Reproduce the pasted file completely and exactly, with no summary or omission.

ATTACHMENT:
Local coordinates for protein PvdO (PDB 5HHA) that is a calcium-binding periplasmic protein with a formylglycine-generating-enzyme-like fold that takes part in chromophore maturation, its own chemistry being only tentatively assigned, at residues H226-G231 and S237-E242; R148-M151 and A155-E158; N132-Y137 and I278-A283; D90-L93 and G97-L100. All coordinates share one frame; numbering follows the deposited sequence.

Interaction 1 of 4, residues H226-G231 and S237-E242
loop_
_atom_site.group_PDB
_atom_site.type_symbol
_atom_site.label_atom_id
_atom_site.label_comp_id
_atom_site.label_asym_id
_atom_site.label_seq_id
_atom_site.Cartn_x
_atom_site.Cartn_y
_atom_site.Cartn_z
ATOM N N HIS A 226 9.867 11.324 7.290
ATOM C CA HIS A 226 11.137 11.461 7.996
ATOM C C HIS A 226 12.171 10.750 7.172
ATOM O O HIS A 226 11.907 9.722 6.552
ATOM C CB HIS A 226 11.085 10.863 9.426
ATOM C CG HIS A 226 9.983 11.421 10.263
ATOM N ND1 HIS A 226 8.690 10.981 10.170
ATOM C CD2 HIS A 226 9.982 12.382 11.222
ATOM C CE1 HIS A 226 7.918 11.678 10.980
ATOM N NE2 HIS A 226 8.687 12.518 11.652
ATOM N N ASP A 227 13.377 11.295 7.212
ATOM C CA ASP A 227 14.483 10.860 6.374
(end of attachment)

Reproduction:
Local coordinates for protein PvdO (PDB 5HHA) that is a calcium-binding periplasmic protein with a formylglycine-generating-enzyme-like fold that takes part in chromophore maturation, its own chemistry being only tentatively assigned, at residues H226-G231 and S237-E242; R148-M151 and A155-E158; N132-Y137 and I278-A283; D90-L93 and G97-L100. All coordinates share one frame; numbering follows the deposited sequence.

Interaction 1 of 4, residues H226-G231 and S237-E242
loop_
_atom_site.group_PDB
_atom_site.type_symbol
_atom_site.label_atom_id
_atom_site.label_comp_id
_atom_site.label_asym_id
_atom_site.label_seq_id
_atom_site.Cartn_x
_atom_site.Cartn_y
_atom_site.Cartn_z
ATOM N N HIS A 226 9.867 11.324 7.290
ATOM C CA HIS A 226 11.137 11.461 7.996
ATOM C C HIS A 226 12.171 10.750 7.172
ATOM O O HIS A 226 11.907 9.722 6.552
ATOM C CB HIS A 226 11.085 10.863 9.426
ATOM C CG HIS A 226 9.983 11.421 10.263
ATOM N ND1 HIS A 226 8.690 10.981 10.170
ATOM C CD2 HIS A 226 9.982 12.382 11.222
ATOM C CE1 HIS A 226 7.918 11.678 10.980
ATOM N NE2 HIS A 226 8.687 12.518 11.652
ATOM N N ASP A 227 13.377 11.295 7.212
ATOM C CA ASP A 227 14.483 10.860 6.374